Leo Sher, M.D.
A research report, “Vegetarian diets and depressive symptoms among men” has recently been published in the Journal of Affective Disorders (1). The authors examined relations between vegetarian/vegan diet and depression in men.
Researchers used data from 9668 adult male partners of pregnant women in the Avon Longitudinal Study of Parents and Children (ALSPAC). Avon is a geographical area in south-west England. The collected data included identification as vegetarian or vegan.
The authors found that vegetarians had higher depression scores on average than non-vegetarians after adjustment for potential confounding factors. The authors also found a greater risk for Edinburgh Post Natal Depression Scale (EPDS) scores above 10 in vegetarians compared to non-vegetarians after adjustment for potential confounding factors.
The authors suggest that the observed differences in mood between vegetarian men and non-vegetarian men may be a result from contributions from multiple interactive nutrients. For example, vegetarians consume less n-3 highly unsaturated fatty acids, vitamin B12 and folate and more nuts rich in omega-6 fatty acids which may be associated with greater risk of depression.
The authors of the study also suggest that reverse causation cannot be ruled out. It is possible that some people do not choose vegetarianism for health, religious or ethical reasons. It may be a marker for some psychiatric disorders exhibiting with symptoms of both eating disorders and depression.
The results of this study are consistent with previous reports suggesting that vegetarian diet negatively affects mental well-being (2-7). For example, a study of 9113 22-27 year old women in Australia demonstrated a significant increase in depressive symptoms among vegetarians compared to non-vegetarians (2).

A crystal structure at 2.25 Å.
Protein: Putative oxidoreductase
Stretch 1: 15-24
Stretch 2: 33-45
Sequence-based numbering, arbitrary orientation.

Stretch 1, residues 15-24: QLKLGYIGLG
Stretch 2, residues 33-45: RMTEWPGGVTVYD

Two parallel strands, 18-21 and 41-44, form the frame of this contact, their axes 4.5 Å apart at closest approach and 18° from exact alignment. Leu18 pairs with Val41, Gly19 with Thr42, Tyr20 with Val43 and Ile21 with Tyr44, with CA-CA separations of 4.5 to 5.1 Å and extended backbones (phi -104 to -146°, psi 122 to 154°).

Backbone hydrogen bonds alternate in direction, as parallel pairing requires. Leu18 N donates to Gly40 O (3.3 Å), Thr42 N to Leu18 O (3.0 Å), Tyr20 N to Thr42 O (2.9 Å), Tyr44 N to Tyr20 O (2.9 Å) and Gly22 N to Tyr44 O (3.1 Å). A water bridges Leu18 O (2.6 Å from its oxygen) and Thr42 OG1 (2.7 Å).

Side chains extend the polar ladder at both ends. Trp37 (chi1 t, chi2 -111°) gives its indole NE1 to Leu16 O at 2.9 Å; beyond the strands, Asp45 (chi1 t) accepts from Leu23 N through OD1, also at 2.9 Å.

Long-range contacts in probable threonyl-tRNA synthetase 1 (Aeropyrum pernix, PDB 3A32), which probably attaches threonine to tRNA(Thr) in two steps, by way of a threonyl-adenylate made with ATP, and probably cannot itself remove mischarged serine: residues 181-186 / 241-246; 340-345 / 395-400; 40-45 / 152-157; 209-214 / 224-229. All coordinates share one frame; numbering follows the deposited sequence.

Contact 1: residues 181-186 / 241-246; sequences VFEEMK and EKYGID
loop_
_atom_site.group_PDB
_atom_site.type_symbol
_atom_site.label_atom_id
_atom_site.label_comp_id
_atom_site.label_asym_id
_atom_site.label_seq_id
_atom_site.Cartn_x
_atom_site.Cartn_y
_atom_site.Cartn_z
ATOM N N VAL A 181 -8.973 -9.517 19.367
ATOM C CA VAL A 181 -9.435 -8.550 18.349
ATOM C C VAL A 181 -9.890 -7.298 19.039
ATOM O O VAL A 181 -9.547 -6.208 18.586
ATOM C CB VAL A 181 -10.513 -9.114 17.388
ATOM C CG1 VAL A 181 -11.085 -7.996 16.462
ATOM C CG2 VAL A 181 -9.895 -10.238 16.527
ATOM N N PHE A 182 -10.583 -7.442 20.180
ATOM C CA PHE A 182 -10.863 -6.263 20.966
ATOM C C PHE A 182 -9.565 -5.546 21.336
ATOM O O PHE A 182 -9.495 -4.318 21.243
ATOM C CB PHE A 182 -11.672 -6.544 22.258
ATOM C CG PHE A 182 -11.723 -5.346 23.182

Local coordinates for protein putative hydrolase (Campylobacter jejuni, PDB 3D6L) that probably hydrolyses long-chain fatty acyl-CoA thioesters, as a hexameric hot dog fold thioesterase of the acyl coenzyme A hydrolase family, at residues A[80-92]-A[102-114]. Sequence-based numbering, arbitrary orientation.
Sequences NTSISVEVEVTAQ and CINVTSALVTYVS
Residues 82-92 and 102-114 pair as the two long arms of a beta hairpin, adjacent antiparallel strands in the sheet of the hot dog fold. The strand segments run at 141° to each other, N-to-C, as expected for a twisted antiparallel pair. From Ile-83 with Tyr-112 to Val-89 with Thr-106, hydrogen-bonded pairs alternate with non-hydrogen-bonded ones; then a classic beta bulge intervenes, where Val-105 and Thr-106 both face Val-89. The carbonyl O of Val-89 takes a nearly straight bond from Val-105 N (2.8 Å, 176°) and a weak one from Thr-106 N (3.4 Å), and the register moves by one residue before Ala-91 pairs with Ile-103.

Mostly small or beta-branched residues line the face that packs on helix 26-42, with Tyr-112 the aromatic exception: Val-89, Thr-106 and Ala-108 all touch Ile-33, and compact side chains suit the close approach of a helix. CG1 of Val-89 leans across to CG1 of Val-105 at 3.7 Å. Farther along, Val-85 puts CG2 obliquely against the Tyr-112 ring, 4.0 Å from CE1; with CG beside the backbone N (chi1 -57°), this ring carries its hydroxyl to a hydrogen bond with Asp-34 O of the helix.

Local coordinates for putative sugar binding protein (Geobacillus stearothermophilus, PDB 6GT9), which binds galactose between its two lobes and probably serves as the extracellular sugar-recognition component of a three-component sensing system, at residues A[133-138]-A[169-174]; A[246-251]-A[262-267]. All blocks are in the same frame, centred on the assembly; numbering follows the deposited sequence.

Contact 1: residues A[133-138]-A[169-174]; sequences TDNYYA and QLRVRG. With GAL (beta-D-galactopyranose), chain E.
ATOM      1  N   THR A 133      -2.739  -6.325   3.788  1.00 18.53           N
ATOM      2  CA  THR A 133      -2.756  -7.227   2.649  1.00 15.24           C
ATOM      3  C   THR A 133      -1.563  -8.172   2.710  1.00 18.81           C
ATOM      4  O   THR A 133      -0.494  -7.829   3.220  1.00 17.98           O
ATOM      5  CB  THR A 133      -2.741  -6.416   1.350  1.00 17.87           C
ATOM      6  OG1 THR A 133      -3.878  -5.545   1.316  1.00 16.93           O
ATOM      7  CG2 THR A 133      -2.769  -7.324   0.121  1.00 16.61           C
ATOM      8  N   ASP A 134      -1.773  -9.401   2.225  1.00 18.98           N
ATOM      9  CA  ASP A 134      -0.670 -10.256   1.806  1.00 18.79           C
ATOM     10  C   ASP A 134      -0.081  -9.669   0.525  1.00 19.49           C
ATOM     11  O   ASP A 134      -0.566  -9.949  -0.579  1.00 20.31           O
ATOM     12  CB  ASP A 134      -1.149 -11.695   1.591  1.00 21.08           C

- Hibbeln JR, Northstone K, Evans J, Golding J. Vegetarian diets and depressive symptoms among men. J Affect Disord. 2018 Jan 1;225:13-17. doi: 10.1016/j.jad.2017.07.051. Epub 2017 Jul 28.
- Baines S, Powers J, Brown WJ. How does the health and well-being of young Australian vegetarian and semi-vegetarian women compare with non-vegetarians? Public Health Nutr. 2007 May;10(5):436-42.
- Perry CL, Mcguire MT, Neumark-Sztainer D, Story M. Characteristics of vegetarian adolescents in a multiethnic urban population. J Adolesc Health. 2001 Dec;29(6):406-16.
- Jacka FN, Pasco JA, Williams LJ, Mann N, Hodge A, Brazionis L, Berk M. Red meat consumption and mood and anxiety disorders. Psychother Psychosom. 2012;81(3):196-8. doi: 10.1159/000334910. Epub 2012 Mar 17.
- Larsson CL, Klock KS, Nordrehaug Astrøm A, Haugejorden O, Johansson G. Lifestyle-related characteristics of young low-meat consumers and omnivores in Sweden and Norway. J Adolesc Health. 2002 Aug;31(2):190-8.
- Michalak J, Zhang XC, Jacobi F. Vegetarian diet and mental disorders: results from a representative community survey. Int J Behav Nutr Phys Act. 2012 Jun 7;9:67. doi: 10.1186/1479-5868-9-67.
- Baş M, Karabudak E, Kiziltan G. Vegetarianism and eating disorders: association between eating attitudes and other psychological factors among Turkish adolescents. Appetite. 2005 Jun;44(3):309-15.